The Kosciuszko Foundation is excited to partner with the Project on Poland Past and Present to bring you Studying Poland Today - a new webinar series aiming to promote a broad vision of both Poland's heritage and of Polish Studies in English-speaking universities. Join us for the series' first episode featuring distinguished scholars and specialists in Polish history Professors Norman Davies and Robert Frost as they discuss Sixty Years of Studying Poland.
Sixty Years of Studying Poland
-A conversation between
Prof. Norman Davies and Prof. Robert Frost
Introductory remarks and Q&A with an audience by Alex Storozynski
Thursday, September 23, 2021
12:00 PM (NYC)/ 17:00 (London)/ 18:00 (Warsaw)
Norman Davies became a historian of Poland by accident but has transformed the way that Polish history is written. An iconoclast by nature, he has challenged stereotypes and comfortable assumptions across six decades, insisting on viewing the past from unusual angles. His restless quest to understand and explain the past has led him to write on many aspects of history, but he has always returned to the history of Poland, its peoples, and their complex and ever-changing relations with the world. In this webinar, Robert Frost, who studied for his doctorate under Norman, explores with him his career as a historian, his inspirations, his enthusiasms, and his views on Poland and the writing of its history.
Norman Davies first visited Poland in March 1962, when he was still a student in his final year at Oxford. Fascinated by what he learned, and by what the authorities did not want him to learn, he made the study of Polish history the starting-point of his academic career. His early books – White Eagle, Red Star: the Polish-Soviet War of 1919-20, (1972), God's Playground: a history of Poland (1981), and Heart of Europe: the past in Poland's present (1984) – were banned by the censorship of the Soviet Block and long unavailable to Polish readers. As a successful historian writing in English, however, he rapidly gained a worldwide readership, and devoted himself to informing the world about Poland. His books have been translated into over thirty languages including Chinese, Japanese, Russian, Ukrainian, Spanish, German, Italian, and French. Over the years, Prof. Davies received many honors and distinctions. He was elected Fellow of the British Academy (1997) and was awarded Order of the White Eagle, Poland's highest order.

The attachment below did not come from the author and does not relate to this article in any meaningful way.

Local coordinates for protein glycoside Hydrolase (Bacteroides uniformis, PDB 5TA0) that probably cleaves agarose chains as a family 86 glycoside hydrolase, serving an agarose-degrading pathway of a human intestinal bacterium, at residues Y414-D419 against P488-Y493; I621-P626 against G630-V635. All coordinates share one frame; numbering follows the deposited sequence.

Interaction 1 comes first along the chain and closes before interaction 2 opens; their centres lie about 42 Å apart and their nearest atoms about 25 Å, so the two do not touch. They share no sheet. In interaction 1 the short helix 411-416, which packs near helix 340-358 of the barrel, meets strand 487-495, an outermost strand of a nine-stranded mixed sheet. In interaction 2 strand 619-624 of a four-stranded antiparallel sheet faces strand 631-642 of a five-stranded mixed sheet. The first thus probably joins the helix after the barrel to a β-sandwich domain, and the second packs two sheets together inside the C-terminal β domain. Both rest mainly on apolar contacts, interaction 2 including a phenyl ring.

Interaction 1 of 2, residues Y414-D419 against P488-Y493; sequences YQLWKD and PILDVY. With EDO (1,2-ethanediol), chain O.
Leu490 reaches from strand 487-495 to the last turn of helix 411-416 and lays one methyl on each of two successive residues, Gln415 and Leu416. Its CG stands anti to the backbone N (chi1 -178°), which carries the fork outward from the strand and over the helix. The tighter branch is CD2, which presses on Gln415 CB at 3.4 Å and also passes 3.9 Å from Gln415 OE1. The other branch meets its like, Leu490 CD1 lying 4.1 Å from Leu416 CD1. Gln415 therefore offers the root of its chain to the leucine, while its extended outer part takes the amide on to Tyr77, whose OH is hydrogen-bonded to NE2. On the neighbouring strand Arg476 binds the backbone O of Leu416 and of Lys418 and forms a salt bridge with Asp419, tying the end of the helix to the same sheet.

Professor Robert Frost holds the Burnett Fletcher Chair of History at the University of Aberdeen. He grew up in Edinburgh, and was educated at the University of St Andrews, the School of Slavonic and East European Studies, the University of London, where he wrote his Ph.D. under the supervision of Professor Norman Davies, and the Jagiellonian University, where he was awarded a diploma in Polish Language and Culture. After three years as a schoolteacher, he was Lecturer and then Reader in Early Modern History at King's College London, before moving to Aberdeen in 2004. He is currently Director of the Research Centre in Polish-Lithuanian Studies at the University of Aberdeen. His many publications on Polish-Lithuanian history include After the Deluge: Poland-Lithuania and the Second Northern War(Cambridge University Press, 1993); The Northern Wars: War, State and Society in Northeastern Europe, 1558–1721(Longmans, 2000), and The Oxford History of Poland-Lithuania, volume 1, The Making of the Polish-Lithuanian Union, 1385–1569, which was awarded the 2017 Pro Historia Polonorum prize for the best foreign-language book on Polish history published between 2012 and 2017; the 2017 Polish Foreign Ministry Prize for the best foreign-language book promoting Polish history, and the 2018 Polish Travellers Club prize. A Polish translation was published in 2019 by Rebis publishers. He is currently working on volume two of his history of the Polish-Lithuanian Union.
Designed and created by Professor Norman Davies, the Project "Poland: Past and Present" aims, in general, to raise the level of expert knowledge about Poland in foreign countries and in particular to strengthen Polish Studies in the universities of the English-speaking world. The words POLAND PAST refer to the importance of History and Culture, POLAND PRESENT to the need for more effective, multidisciplinary study and analysis of contemporary affairs. The Project is supported by the Polish Studies Foundation (London) and The Fundacja Normana Daviesa (Warsaw).